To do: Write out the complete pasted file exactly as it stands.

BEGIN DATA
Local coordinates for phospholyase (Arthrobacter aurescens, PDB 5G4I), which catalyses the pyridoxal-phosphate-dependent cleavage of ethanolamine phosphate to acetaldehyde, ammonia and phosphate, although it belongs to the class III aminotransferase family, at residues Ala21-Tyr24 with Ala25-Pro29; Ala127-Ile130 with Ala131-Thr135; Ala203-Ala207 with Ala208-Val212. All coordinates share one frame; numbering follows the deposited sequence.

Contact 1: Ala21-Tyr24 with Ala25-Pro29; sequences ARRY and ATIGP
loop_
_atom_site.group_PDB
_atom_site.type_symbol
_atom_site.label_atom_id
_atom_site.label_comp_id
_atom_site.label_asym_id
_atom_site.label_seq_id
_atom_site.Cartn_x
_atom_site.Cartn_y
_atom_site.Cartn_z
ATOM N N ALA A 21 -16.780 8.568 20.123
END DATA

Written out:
Local coordinates for phospholyase (Arthrobacter aurescens, PDB 5G4I), which catalyses the pyridoxal-phosphate-dependent cleavage of ethanolamine phosphate to acetaldehyde, ammonia and phosphate, although it belongs to the class III aminotransferase family, at residues Ala21-Tyr24 with Ala25-Pro29; Ala127-Ile130 with Ala131-Thr135; Ala203-Ala207 with Ala208-Val212. All coordinates share one frame; numbering follows the deposited sequence.

Contact 1: Ala21-Tyr24 with Ala25-Pro29; sequences ARRY and ATIGP
loop_
_atom_site.group_PDB
_atom_site.type_symbol
_atom_site.label_atom_id
_atom_site.label_comp_id
_atom_site.label_asym_id
_atom_site.label_seq_id
_atom_site.Cartn_x
_atom_site.Cartn_y
_atom_site.Cartn_z
ATOM N N ALA A 21 -16.780 8.568 20.123